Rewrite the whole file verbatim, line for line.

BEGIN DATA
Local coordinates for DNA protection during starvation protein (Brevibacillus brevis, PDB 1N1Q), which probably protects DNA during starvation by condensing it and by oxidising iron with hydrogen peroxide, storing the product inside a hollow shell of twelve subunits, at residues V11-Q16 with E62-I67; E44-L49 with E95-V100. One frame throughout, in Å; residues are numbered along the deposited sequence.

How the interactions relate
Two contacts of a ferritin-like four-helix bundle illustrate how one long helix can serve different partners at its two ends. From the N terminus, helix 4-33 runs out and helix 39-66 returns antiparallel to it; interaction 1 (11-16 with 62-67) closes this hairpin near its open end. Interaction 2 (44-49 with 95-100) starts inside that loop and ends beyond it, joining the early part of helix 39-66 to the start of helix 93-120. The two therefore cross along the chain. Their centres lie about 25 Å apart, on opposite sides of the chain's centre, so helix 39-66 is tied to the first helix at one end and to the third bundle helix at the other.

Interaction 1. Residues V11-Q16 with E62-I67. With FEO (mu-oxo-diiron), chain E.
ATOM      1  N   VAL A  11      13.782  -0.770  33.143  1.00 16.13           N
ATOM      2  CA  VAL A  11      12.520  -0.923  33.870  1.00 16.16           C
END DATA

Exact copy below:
Local coordinates for DNA protection during starvation protein (Brevibacillus brevis, PDB 1N1Q), which probably protects DNA during starvation by condensing it and by oxidising iron with hydrogen peroxide, storing the product inside a hollow shell of twelve subunits, at residues V11-Q16 with E62-I67; E44-L49 with E95-V100. One frame throughout, in Å; residues are numbered along the deposited sequence.

How the interactions relate
Two contacts of a ferritin-like four-helix bundle illustrate how one long helix can serve different partners at its two ends. From the N terminus, helix 4-33 runs out and helix 39-66 returns antiparallel to it; interaction 1 (11-16 with 62-67) closes this hairpin near its open end. Interaction 2 (44-49 with 95-100) starts inside that loop and ends beyond it, joining the early part of helix 39-66 to the start of helix 93-120. The two therefore cross along the chain. Their centres lie about 25 Å apart, on opposite sides of the chain's centre, so helix 39-66 is tied to the first helix at one end and to the third bundle helix at the other.

Interaction 1. Residues V11-Q16 with E62-I67. With FEO (mu-oxo-diiron), chain E.
ATOM      1  N   VAL A  11      13.782  -0.770  33.143  1.00 16.13           N
ATOM      2  CA  VAL A  11      12.520  -0.923  33.870  1.00 16.16           C